The figures are classified into general categories, such as the Ancestors, Judges, Kings, Prophets, Priests, etc. These categories should sound very familiar to those who already know Scripture. The list of figures covered is not exhaustive. For example, the Ancestors include Adam, Abraham, Issac, Jacob, and Joseph, but there is no specific treatment of Noah. Also, only three of the twelve Judges whose stories are contained in the Book of Judges — Deborah, Gideon, and Samson — are covered, though both Joshua and Samuel are (correctly) included in this section. Eli is classified as a Priest, even though he was also a Judge. The Prophets include Moses and a mix of (five) major and minor Prophets after whom books of their teachings are named. Understandably, not all of the Kings are covered, only Saul, David, Solomon, and two of the (eight) good kings of Judah. There are additional sections covering some of the Wisdom writings, the poems and songs, and the novellas. Finally, there is a discussion about certain mysterious figures described by the Prophets that foreshadow the Christ.

This book was written for those who have an interest in a Catholic interpretation of Sacred Scripture. The author, Dianne Bergant, is a sister in the Congregation of St. Agnes in Fond du Lac, Wisconsin, and is a professor of Old Testament Studies at Catholic Theological Union in Chicago. It was refreshing to find a primer that gives preference to a literary interpretation over a literalist (fundamentalist) one. It covers quite clearly the meaning of the novellas (including Tobit and Judith) as works of contemporary religious fiction of the time, as well as a cursory view of the Hellenistic period and Maccabean Revolution. All of these are omitted from the Protestant version of the Bible, of course.

I felt it necessary to comment further on the literary/literalist distinction mentioned above. By literary I mean to say that the Scriptures are read and understood as literature of various genres, some of which lean heavily on figurative language. This doesn’t mean that the Bible was written in a secret code, but that linguistic semantics and phraseology (e.g. idioms and euphemisms) can change one’s interpretation if they are not understood. In contrast, a literalist interpretation means that all of Scripture is taken as strictly literal in meaning. This sort of interpretation strips away any meaning intended by the authors based on cultural and historical context.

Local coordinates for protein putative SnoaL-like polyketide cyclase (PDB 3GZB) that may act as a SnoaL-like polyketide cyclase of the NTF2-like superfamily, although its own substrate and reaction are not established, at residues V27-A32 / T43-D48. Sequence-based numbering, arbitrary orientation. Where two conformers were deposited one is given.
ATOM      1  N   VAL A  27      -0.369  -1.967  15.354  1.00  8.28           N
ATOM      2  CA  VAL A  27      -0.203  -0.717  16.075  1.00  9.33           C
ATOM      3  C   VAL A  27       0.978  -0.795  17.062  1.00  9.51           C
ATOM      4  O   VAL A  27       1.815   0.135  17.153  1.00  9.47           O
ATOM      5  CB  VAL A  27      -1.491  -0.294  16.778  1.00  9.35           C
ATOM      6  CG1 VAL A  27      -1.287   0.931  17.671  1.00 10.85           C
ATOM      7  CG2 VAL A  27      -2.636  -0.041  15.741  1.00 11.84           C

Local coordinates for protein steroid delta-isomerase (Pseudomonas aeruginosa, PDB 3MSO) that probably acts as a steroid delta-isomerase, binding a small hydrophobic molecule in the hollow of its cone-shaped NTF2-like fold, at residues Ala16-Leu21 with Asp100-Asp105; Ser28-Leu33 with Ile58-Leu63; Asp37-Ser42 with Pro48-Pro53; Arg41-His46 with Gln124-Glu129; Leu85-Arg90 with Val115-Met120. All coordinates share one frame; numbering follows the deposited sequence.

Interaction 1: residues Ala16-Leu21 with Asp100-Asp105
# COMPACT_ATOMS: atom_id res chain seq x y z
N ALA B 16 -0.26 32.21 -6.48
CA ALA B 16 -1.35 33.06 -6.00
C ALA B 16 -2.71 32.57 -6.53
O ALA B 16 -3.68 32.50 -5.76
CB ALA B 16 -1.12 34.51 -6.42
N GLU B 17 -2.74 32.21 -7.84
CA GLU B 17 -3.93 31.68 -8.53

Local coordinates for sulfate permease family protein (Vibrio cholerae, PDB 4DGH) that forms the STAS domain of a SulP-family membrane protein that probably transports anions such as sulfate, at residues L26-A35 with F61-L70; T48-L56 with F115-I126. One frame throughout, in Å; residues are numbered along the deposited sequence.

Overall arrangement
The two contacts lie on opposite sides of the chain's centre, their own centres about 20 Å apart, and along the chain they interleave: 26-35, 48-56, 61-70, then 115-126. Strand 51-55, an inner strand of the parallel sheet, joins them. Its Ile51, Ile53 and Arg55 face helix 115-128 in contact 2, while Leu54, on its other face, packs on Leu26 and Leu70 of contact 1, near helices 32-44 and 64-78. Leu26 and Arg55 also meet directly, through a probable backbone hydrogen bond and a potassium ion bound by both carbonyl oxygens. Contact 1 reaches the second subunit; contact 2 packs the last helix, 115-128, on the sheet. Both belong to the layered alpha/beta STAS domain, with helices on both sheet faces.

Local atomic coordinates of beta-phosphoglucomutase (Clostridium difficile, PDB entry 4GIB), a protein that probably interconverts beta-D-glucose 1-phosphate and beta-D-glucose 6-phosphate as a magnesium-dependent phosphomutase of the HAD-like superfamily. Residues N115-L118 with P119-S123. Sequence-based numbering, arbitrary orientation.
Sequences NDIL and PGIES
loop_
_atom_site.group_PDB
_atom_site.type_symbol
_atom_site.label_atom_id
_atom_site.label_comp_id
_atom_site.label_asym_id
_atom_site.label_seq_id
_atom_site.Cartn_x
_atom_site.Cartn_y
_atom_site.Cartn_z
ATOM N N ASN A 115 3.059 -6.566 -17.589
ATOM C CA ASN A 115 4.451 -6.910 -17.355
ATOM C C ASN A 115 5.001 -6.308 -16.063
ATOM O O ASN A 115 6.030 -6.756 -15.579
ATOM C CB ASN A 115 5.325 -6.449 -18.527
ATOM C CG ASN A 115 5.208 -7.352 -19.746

Some may find Bergant’s analysis of Scripture somewhat shocking because Christians (Catholics included) are generally taught (or at least assume) that Bible stories have some basis in historical fact. It seems that Bergant (implicitly) begins with the assumption that these stories are actually pure myth, not based on any historical fact but that nonetheless convey profound truth. [p. 22] Consider the stories of the Ancestors, for example, which are primordial and have survived far longer than the historical evidence that might substantiate their accuracy. [p. 19] Even though the stories of these patriarchs form a genealogy and family history, Bergant claims that they were contributed by various tribes as they joined together to form the Hebrew nation and were later stitched into a single tale. [p. 20] Moreover, with no evidence to the contrary, important figures could very well be hypostatizations of various concepts that are central to the faith. Likewise, she also claims that the Jewish feasts began as seasonal celebrations and were eventually given historical meaning, such as the commemoration of the release from slavery in Egypt (Passover) and the giving of the Law at Sinai (Pentecost), and that over a long period of time, the agricultural reasons lost their importance and the historical meanings remained. [pp. 15-17] Claims such as these are what draw such strong criticism against Wellhausen Documentary Hypothesis, since they appear to reduce Scripture to a mere fabrication that (contrary to the definition of myth) holds no truth at all, only simple fiction. Afterall, if these stories can be so easily dismissed, why not dismiss the stories of Jesus as well? Bergant does not claim that Jesus is a fictional character, of course. In the final analysis, even if the entirety of the Old Testament is indeed myth, it would still point toward the very real Redeemer and Savior. And if so, perhaps this was the Holy Spirit’s way of preparing the people of God for his advent.

This presupposition that Old Testament stories is pure myth is still problematic for the Catholic, however. The story of Adam and Eve is a good example. These characters are often discounted as mythical people by those who cannot reconcile their faith with the discoveries of science. It was definitively asserted at Trent that sin originated with one man, Adam, and that all of mankind was injured as a result. [Session V, Decree on Original Sin; c.f. Romans 5:12] Pope Pius XII later expounded that polygenism (origin from two or more distinct ancestors) is irreconcilable with the doctrine of original sin. [Humani Generis, ¶37] Thus, the Church teaches that a single male ancestor did indeed exist, strongly implying that Adam is not a hypostatization of sinful tendencies, nor is the story of the Fall an etiology of the same.